Game Commission enters battle between hunters, Penn Hills residents |
Penn Hills

Game Commission enters battle between hunters, Penn Hills residents

A house cat that was caught in a hunter’s trap at the former Churchill Valley Country Club prompted the Pennsylvania Game Commission to get involved in a spat between local hunters and residents.

On Nov. 12, Rebecca Aqra, of Penn Hills, said her neighbor informed her that she found the family’s cat caught in a hunter’s trap about 90 feet from Aqra’s home at Orlando Place.

The black and white cat, Figaro, is recovering, after a trip to the veterinarian for a broken foot, Aqra said.

The incident aligned Aqra with other residents who are concerned about hunting near the homes surrounding the now-overgrown golf course.

“I’m just dumbfounded that this is even happening. This is just insane,” Aqra said. “This is a residential area.”

Game Commission Wildlife Conservation Officer Dan Puhala said that the trap was legal and in season, but because it was within 150 yards of a residence the hunter was cited.

Puhala plans to suggest options to the property’s owners, such as only allowing archery on the property or issuing a limited amount of hunters permission slips.

Zokaites Properties, a development company based in McCandless, bought the 150-acre property in the southwest portion of Penn Hills in 2013,

Owners of Zokaites Properties did not respond to requests for comment about the citation or possible plans to restrict hunting, but last month said they do not mind legal hunting on the property.

Agra said that residents were not notified that there was hunting in the area.

Several nearby residents have reported hearing gunshots that they say make them nervous.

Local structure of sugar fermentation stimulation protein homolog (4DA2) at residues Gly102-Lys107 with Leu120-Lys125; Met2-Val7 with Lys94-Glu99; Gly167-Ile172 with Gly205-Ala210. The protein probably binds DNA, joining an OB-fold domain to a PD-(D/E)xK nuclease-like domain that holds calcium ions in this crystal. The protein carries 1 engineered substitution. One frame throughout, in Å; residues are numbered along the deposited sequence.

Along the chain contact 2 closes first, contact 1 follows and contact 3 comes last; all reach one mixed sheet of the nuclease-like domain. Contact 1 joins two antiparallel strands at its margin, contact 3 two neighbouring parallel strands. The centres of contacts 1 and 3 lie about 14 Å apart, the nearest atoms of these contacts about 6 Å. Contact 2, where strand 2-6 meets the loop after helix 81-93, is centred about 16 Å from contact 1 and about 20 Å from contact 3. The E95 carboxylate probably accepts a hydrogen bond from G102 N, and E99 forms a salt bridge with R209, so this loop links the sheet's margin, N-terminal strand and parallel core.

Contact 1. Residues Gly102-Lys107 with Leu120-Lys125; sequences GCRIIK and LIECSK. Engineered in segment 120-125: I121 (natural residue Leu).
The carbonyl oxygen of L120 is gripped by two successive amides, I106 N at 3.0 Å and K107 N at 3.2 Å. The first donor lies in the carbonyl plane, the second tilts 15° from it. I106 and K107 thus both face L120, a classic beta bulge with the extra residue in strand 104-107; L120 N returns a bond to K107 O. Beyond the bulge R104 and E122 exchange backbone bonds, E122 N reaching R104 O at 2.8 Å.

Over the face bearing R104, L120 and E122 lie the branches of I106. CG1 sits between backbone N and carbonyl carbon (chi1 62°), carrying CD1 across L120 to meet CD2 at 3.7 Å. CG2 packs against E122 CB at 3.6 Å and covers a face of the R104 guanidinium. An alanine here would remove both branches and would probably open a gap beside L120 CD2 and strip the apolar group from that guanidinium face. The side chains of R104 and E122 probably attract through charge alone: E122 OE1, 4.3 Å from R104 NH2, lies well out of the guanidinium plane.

“People walk back there,” Aqra said of the property.

Penn Hills’ general offense code prohibits hunting in the municipality, though state law says hunters may hunt on private land with the landowner’s permission.

State law supersedes local laws in this instance, Game Commission spokesman Travis Lau said.

Puhala said that hunting on open land in suburban communities is not uncommon in Allegheny County, which sells more hunting licenses than any other county in Pennsylvania.

He said posting signs is a choice of property owners.

“There’s a lot of deer, big deer, out there and it’s close to home,” he said.

Despite the recent citation, Puhala said he doesn’t think hunting in the area is problematic.

“I’ve been out there a few times, and I haven’t seen any major issues,” he said.

As of last month, Zokaites Properties officials said there are no plans to redevelop the former country club, which closed in 2013.

Kelsey Shea is a staff writer for Trib Total Media. She can be reached at 412-320-7845 or [email protected].

TribLIVE commenting policy

You are solely responsible for your comments and by using you agree to our Terms of Service.

We moderate comments. Our goal is to provide substantive commentary for a general readership. By screening submissions, we provide a space where readers can share intelligent and informed commentary that enhances the quality of our news and information.

While most comments will be posted if they are on-topic and not abusive, moderating decisions are subjective. We will make them as carefully and consistently as we can. Because of the volume of reader comments, we cannot review individual moderation decisions with readers.

We value thoughtful comments representing a range of views that make their point quickly and politely. We make an effort to protect discussions from repeated comments either by the same reader or different readers

We follow the same standards for taste as the daily newspaper. A few things we won't tolerate: personal attacks, obscenity, vulgarity, profanity (including expletives and letters followed by dashes), commercial promotion, impersonations, incoherence, proselytizing and SHOUTING. Don't include URLs to Web sites.

We do not edit comments. They are either approved or deleted. We reserve the right to edit a comment that is quoted or excerpted in an article. In this case, we may fix spelling and punctuation.

We welcome strong opinions and criticism of our work, but we don't want comments to become bogged down with discussions of our policies and we will moderate accordingly.

We appreciate it when readers and people quoted in articles or blog posts point out errors of fact or emphasis and will investigate all assertions. But these suggestions should be sent via e-mail. To avoid distracting other readers, we won't publish comments that suggest a correction. Instead, corrections will be made in a blog post or in an article.